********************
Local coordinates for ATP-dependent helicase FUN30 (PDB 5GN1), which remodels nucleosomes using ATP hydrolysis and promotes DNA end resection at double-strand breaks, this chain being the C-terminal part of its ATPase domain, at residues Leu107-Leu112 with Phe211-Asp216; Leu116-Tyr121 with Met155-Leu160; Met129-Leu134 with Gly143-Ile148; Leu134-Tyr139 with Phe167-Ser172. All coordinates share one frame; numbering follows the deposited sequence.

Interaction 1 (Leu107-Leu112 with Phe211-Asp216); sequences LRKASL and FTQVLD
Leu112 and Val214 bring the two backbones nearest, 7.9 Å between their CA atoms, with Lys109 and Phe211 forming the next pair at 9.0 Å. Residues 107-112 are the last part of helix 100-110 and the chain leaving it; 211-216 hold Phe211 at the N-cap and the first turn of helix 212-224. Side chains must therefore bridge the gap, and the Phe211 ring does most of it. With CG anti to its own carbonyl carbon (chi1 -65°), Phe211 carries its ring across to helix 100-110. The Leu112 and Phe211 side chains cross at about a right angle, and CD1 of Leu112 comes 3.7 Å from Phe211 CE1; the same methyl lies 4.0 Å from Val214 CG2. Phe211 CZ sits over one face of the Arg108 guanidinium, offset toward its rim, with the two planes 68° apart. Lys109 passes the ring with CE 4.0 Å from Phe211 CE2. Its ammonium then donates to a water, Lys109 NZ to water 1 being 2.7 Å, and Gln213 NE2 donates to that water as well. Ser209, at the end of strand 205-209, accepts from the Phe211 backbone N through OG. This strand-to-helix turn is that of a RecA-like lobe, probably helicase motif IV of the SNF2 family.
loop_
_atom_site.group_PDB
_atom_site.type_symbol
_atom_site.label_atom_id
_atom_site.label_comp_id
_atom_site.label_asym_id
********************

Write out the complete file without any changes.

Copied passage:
Local coordinates for ATP-dependent helicase FUN30 (PDB 5GN1), which remodels nucleosomes using ATP hydrolysis and promotes DNA end resection at double-strand breaks, this chain being the C-terminal part of its ATPase domain, at residues Leu107-Leu112 with Phe211-Asp216; Leu116-Tyr121 with Met155-Leu160; Met129-Leu134 with Gly143-Ile148; Leu134-Tyr139 with Phe167-Ser172. All coordinates share one frame; numbering follows the deposited sequence.

Interaction 1 (Leu107-Leu112 with Phe211-Asp216); sequences LRKASL and FTQVLD
Leu112 and Val214 bring the two backbones nearest, 7.9 Å between their CA atoms, with Lys109 and Phe211 forming the next pair at 9.0 Å. Residues 107-112 are the last part of helix 100-110 and the chain leaving it; 211-216 hold Phe211 at the N-cap and the first turn of helix 212-224. Side chains must therefore bridge the gap, and the Phe211 ring does most of it. With CG anti to its own carbonyl carbon (chi1 -65°), Phe211 carries its ring across to helix 100-110. The Leu112 and Phe211 side chains cross at about a right angle, and CD1 of Leu112 comes 3.7 Å from Phe211 CE1; the same methyl lies 4.0 Å from Val214 CG2. Phe211 CZ sits over one face of the Arg108 guanidinium, offset toward its rim, with the two planes 68° apart. Lys109 passes the ring with CE 4.0 Å from Phe211 CE2. Its ammonium then donates to a water, Lys109 NZ to water 1 being 2.7 Å, and Gln213 NE2 donates to that water as well. Ser209, at the end of strand 205-209, accepts from the Phe211 backbone N through OG. This strand-to-helix turn is that of a RecA-like lobe, probably helicase motif IV of the SNF2 family.
loop_
_atom_site.group_PDB
_atom_site.type_symbol
_atom_site.label_atom_id
_atom_site.label_comp_id
_atom_site.label_asym_id